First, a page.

- November 16, 2019

Six Awesome Austin Parks With Trails Where Dogs Can Run Free

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Austin is very much a dog-loving town, but not all of the city’s parks and nature trails allow off-leash walks with your four-legged friends. In fact, most parks and nature trails in Austin require dogs to be on their leash constantly, which makes it difficult for them to run, swim, and explore to their heart’s content.

Off-leash parks are Austin’s solution for active dog owners, but many of these designated spaces are too small for larger animals to really let loose, and they are usually devoid of natural enrichment like streams and tall grasses. What’s more, these areas are spread sparsely throughout the city. Plus, they can be hard to locate online for lack of official websites.

For all of these reasons, we decided to fix that problem. Here are six Austin parks with nature trails where your dog is free to unwind without a leash…

Editor’s note: After the incredibly sad dog deaths because of algae blooms in 2019, it’s important to make sure that the water is safe for swimming before letting your pooches get wet.

Red Bud Isle

A dog at near water

A dog at Red Bud Isle. Photo by Flickr user wablair CC licensed.

One of Austin’s favorite off-leash dog parks, Red Bud Isle is 13 acres of natural wonderfulness, reserved just for showing your dog a good time. Bring a tennis ball and play fetch in Lady Bird Lake or hike around the island’s half-mile nature trail while your dog explores the bushy woods nearby. Red Bud Isle presents plenty of opportunities to socialize your dog, since it tends to be quite popular, especially in the mornings and evenings when temperatures are cooler. As a word of caution, some folks have reported instances of smaller dogs getting caught in the river’s mild current after swimming out too far, so keep an eye on your furry friend in the water.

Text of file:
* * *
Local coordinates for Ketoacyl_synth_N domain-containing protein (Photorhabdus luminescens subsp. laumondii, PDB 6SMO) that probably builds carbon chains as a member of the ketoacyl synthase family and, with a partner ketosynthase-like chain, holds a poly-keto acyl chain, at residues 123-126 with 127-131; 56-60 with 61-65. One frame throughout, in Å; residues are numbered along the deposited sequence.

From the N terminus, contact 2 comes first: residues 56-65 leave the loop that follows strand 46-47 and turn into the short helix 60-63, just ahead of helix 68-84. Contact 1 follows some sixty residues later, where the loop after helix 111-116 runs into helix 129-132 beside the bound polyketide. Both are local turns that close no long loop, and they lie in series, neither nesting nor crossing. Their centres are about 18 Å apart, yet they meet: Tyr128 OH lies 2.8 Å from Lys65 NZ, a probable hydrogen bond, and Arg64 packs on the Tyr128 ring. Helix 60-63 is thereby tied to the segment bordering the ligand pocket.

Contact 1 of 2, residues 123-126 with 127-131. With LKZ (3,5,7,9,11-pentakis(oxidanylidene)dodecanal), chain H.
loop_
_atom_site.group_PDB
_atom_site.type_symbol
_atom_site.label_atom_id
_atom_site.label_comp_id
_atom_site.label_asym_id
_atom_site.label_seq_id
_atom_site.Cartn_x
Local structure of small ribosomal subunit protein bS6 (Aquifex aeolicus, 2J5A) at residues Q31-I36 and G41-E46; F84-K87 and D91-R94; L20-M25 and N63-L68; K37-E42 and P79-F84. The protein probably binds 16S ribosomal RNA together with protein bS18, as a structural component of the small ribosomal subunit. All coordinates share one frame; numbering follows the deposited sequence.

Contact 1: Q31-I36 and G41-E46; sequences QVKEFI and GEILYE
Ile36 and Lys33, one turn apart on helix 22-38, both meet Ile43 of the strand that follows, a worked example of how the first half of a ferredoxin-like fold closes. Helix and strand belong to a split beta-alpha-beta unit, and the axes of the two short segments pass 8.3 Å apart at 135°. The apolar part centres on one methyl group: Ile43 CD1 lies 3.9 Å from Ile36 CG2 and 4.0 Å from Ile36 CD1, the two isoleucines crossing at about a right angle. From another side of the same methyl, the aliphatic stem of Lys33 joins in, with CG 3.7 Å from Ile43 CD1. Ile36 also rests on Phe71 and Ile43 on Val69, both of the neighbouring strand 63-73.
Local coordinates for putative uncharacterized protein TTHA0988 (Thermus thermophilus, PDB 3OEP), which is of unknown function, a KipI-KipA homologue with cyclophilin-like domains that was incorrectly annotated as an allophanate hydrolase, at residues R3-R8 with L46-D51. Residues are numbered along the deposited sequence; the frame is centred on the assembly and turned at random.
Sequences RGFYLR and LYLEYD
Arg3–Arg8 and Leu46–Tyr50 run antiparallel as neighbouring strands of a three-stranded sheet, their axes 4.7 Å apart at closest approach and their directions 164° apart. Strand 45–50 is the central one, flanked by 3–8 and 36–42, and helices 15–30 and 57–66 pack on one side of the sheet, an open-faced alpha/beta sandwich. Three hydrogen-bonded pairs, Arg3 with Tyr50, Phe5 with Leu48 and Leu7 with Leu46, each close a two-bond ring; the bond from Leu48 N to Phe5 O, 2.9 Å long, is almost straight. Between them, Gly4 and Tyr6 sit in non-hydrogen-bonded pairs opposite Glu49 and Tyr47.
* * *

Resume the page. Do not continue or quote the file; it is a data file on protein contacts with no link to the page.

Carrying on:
3401 Redbud Trail. 512-974-6700. Open daily 5 a.m. to 10 p.m. Free. Website.

Turkey Creek Trail at Emma Long Metropolitan Park

dogs play in a creek

Two dogs enjoying Turkey Creek. Photo: Rebecca L. Bennett

Austin’s 2.5-mile Turkey Creek trail is one of the only off-leash nature trails in the city, and it has everything a dog could want in a leashless adventure—including plenty of other dogs to pal around with. The trail follows Turkey Creek through a dense wooded area, giving your friend a lively stream with plenty of deeper pools to swim in. If your dog is active and task-oriented, this is the trail for you, as the many elevation changes along the trail are likely to wear out your companion and give him or her a satisfying sense of accomplishment. To top it all off, you will even find a free doggy bag dispenser at the trailhead! Yes, the stars have all aligned in your favor.

1600 City Park Rd. before Emma Long gate. 512-346-1831. Open daily 5 a.m. to 10 p.m. Free. Arrive early to claim a parking spot. Trail mapWebsite.

Lady Bird Lake — Auditorium Shores/Vic Mathias Shores

a black dog in a park

An Austin pup getting ready for a walk at Auditorium Shores. Photo: Flickr user Wade Treichler, CC licensed.